• I asked Jaime, A question I get asked all the time is, do you believe the baseball and Fast-Pitch Softball swing are two totally different things?” Differences being reaction time and stride timing…no real difference in what you're trying to accomplish with the swing. Understanding cricket and how golfers don't care about Golf “Ball Exit Speed”, they care more about precision and accuracy.  [about 21-min, 30-sec mark]
  • Jaime quote that addresses those coaches that ask, “So how many Big League AB's do you have?” Should we take what MLB hitting instructors say as gospel? Here's Jaime's quote I mentioned in the interview, MLB hitting coaches are motivated by keeping their job, not developing innovative principles. If they change a franchise player’s swing, and that player gets worse, their name is forever blacklisted. Word will spread that he makes good hitters bad. And regardless of how many hitters he has helped, the one he “ruined” will be the bane of his career. GMs will attach his name with money flying out the window. He can just take a seat next to Jose Canseco in the list of people who will never be offered a contract. Because of this, MLB hitting coaches develop vague hitting methods, appearing to help when the team is doing well, yet standing on no specific method when the team is struggling. It’s common for them to wait until a player on the team gets hot, and associate themselves to that player as much as possible. I’ve seen it time and time again.”  We're in a swing instruction revolution.  The MLB hitting coaches are catching up.  [about 28-min mark]
  • If you have something of value you can offer to a professional ball player, then go and seek them out in the winter to work with them.  It doesn't matter if you have baseball experience, if you have a passionate curiosity for finding out the swing, then go for it!  The fallacy credibility indicator of “30 years of coaching”…it's not the year in your coaching, it's the coaching in your years.  The willingness to take chances and experiment with your teaching/coaching young hitters.  [about 31-min mark]
  • Jaime talks about his new product the PitchView Pitch Recognition Training Aid. Biggest area of opportunity to solve a problem in a sport. Hitting is four different skills: Eye Hand Coordination, Mechanics, Strength & Speed, and Pitch Recognition.  Jaime feels eye-hand coordination is pretty much tapped out.  How juggling at a young age helped Jaime's eye-hand coordination, however he feels it didn't help him that much in hitting – more so in fielding.  What steroid-era taught us about the Strength & Speed category.  Swing mechanics is going through a revolution – opportunity here right now.  Pitch Recognition is untapped right now. [about 36-min mark]
  • The WHY, HOW, and WHAT of the PitchView PR Training Aid. How PR is currently being trained now.  Protecting the hitter freeing them up to actively learn how to make their PR better during pitcher's bullpens.  Connecting release motion to flight of the ball to hitters movement (timing).  Currently working with Berkeley University baseball team as a LIVE case study.  Your team record will depend on how effective and efficient your practices are.  [about 40-min mark]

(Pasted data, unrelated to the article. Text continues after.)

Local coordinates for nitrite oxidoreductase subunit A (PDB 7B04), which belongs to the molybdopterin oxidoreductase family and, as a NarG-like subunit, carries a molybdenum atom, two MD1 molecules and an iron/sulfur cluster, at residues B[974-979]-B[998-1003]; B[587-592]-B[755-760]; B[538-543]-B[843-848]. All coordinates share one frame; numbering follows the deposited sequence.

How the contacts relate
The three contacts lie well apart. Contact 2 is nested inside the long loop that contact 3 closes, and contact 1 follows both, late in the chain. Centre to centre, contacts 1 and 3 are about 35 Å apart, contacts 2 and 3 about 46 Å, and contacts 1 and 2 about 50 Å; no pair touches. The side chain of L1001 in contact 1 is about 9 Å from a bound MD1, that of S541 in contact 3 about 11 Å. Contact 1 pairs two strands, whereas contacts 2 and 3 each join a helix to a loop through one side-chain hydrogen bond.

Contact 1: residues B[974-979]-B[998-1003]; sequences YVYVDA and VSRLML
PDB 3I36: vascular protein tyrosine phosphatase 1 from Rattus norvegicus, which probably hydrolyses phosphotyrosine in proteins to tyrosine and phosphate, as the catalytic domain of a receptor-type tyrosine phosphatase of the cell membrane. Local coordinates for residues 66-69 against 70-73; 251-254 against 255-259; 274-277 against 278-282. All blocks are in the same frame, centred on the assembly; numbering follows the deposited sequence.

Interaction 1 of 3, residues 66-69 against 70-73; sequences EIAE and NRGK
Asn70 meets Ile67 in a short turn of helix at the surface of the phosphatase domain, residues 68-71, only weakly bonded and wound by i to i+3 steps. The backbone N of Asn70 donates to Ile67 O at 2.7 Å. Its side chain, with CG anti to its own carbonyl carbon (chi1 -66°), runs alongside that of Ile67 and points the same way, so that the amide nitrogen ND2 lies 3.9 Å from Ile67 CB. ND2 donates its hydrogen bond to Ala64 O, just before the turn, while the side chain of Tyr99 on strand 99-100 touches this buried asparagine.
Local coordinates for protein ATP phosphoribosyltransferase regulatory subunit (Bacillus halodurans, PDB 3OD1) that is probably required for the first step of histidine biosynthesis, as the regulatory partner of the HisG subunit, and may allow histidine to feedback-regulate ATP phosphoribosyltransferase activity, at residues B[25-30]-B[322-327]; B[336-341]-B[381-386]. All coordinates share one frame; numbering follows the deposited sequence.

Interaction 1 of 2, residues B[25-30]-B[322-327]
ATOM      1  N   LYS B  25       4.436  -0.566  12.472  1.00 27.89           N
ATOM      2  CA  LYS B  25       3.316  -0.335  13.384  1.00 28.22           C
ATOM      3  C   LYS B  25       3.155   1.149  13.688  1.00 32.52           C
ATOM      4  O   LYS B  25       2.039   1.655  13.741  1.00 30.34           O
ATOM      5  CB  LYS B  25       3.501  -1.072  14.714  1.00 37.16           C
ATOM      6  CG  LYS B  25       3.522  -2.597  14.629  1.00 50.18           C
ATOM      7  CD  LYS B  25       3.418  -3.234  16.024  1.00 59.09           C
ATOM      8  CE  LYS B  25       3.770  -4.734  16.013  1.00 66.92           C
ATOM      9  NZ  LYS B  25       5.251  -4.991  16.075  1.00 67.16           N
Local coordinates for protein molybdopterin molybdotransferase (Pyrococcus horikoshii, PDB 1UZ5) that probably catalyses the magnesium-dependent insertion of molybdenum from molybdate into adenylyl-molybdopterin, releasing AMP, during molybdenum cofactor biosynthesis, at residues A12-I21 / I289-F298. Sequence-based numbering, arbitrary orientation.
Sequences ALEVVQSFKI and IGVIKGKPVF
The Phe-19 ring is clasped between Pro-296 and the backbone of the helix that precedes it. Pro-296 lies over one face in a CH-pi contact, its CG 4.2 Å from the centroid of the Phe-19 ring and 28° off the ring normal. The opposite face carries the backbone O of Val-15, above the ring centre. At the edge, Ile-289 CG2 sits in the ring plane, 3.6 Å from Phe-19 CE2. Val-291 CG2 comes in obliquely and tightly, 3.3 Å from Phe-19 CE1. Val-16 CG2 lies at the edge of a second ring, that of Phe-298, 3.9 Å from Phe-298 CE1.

• I mentioned Dr. Peter Fadde and his Pitch Recognition software GameSense, CLICK HERE for this written interview I did with him.  And CLICK HERE for Perry Husband in this interview about his Effective Velocity program on tracking and timing. [about 45-min mark]
  • Jaime mentions the new book he's working on that will be a fantastic compliment to his last book Positional Hitting.  This book will talk more about feel to transition the positions of the swing.  [about 48-min mark]
  • I asked Jaime, If you could put anything on a ballpark jumbo-tron, in any MLB ballpark, what would you put on it?”  Don't give up. What this means to him isn't what you think. Focus on movement – perfect most important movements.  [about 51-min mark]
  • I asked Jaime, What advice would you give the beginning Positional Hitting Jaime?” He wouldn't change much, but would tell himself not to swing as much.  He's someone who wants to perfect the swing, doesn't necessarily enjoy teaching.  Swing motion is pretty hard on the body especially one-sided dominant hitters.  Raul Ibanez told Jaime at 35yo to save your swings.  Jaime's work on Gymnastics now to take care of his body.  You need to start swinging from the other side – your body just needs it, and makes your preferred swing better. GymnasticBodies.com [about 55-min mark]

Where you can find more about Jaime Cevallos online:

Here's a short video of the PitchView in use:

You Too Can Get Your Hitters To Sharpen Plate Discipline, Re-Calibrate Timing, & Barrel The Ball More Often In Two 5-Swing Rounds Per Week With Distraction TrainingDistraction Training: HittersCODE.com

(SAFETY DISCLAIMER: those that have had or are prone to epileptic seizures, SHOULD NOT use these goggles)…

Ongoing studies are revealing distraction training using Strobe Goggles are giving dramatic results from little use.

Here are a couple studies that were conducted…

PLEASE NOTE: The players and coaches were reminded of individual swing issues before and after each experiment period.  During they were not.  They were reminded of breathing, composure, and head position during the distraction.  Generally and very often as encouragement and reinforcement.

A recent 6-week test was 5 swings without the goggles, 5 with, and 5 without, so 15 swings total per week. These hitters increased Ball Exit Speeds between 2 to 5-mph after the 6-week period.

Another recent 8-week study had hitters using goggles for 1-hour throughout the week, totally 100-150 swings per week.  Swings without the goggles were mixed in throughout the week as well.  These hitters averaged 14.3-mph Ball Exit Speed increases at the end of the 8-week period.

We can safely say that between those numbers we've seen a relative increase in positive performance output using the goggles.